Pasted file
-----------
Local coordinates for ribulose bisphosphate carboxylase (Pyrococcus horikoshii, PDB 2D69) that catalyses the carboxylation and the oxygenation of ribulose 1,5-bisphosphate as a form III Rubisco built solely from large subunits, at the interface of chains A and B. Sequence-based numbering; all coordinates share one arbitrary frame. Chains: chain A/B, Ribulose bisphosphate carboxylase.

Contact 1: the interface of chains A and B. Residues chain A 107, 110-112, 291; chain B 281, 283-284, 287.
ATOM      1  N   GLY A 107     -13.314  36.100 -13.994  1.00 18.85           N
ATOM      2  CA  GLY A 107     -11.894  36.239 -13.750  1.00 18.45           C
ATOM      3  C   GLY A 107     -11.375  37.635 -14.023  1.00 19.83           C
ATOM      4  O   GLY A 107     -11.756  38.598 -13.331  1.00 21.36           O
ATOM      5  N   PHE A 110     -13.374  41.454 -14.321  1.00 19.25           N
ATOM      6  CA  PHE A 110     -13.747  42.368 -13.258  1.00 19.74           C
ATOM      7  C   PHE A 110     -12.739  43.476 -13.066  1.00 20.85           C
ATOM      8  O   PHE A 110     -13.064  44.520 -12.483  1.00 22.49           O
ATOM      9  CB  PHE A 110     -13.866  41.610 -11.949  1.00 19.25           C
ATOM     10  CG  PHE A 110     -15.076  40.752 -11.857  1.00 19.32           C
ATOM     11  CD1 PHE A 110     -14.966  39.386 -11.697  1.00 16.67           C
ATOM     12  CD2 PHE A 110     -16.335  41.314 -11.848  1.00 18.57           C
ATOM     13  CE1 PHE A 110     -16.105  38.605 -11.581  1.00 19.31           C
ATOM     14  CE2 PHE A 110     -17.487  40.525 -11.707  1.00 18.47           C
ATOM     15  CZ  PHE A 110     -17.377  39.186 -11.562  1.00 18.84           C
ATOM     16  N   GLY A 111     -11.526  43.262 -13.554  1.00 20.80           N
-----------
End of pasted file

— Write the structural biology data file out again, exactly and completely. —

Local coordinates for ribulose bisphosphate carboxylase (Pyrococcus horikoshii, PDB 2D69) that catalyses the carboxylation and the oxygenation of ribulose 1,5-bisphosphate as a form III Rubisco built solely from large subunits, at the interface of chains A and B. Sequence-based numbering; all coordinates share one arbitrary frame. Chains: chain A/B, Ribulose bisphosphate carboxylase.

Contact 1: the interface of chains A and B. Residues chain A 107, 110-112, 291; chain B 281, 283-284, 287.
ATOM      1  N   GLY A 107     -13.314  36.100 -13.994  1.00 18.85           N
ATOM      2  CA  GLY A 107     -11.894  36.239 -13.750  1.00 18.45           C
ATOM      3  C   GLY A 107     -11.375  37.635 -14.023  1.00 19.83           C
ATOM      4  O   GLY A 107     -11.756  38.598 -13.331  1.00 21.36           O
ATOM      5  N   PHE A 110     -13.374  41.454 -14.321  1.00 19.25           N
ATOM      6  CA  PHE A 110     -13.747  42.368 -13.258  1.00 19.74           C
ATOM      7  C   PHE A 110     -12.739  43.476 -13.066  1.00 20.85           C
ATOM      8  O   PHE A 110     -13.064  44.520 -12.483  1.00 22.49           O
ATOM      9  CB  PHE A 110     -13.866  41.610 -11.949  1.00 19.25           C
ATOM     10  CG  PHE A 110     -15.076  40.752 -11.857  1.00 19.32           C
ATOM     11  CD1 PHE A 110     -14.966  39.386 -11.697  1.00 16.67           C
ATOM     12  CD2 PHE A 110     -16.335  41.314 -11.848  1.00 18.57           C
ATOM     13  CE1 PHE A 110     -16.105  38.605 -11.581  1.00 19.31           C
ATOM     14  CE2 PHE A 110     -17.487  40.525 -11.707  1.00 18.47           C
ATOM     15  CZ  PHE A 110     -17.377  39.186 -11.562  1.00 18.84           C
ATOM     16  N   GLY A 111     -11.526  43.262 -13.554  1.00 20.80           N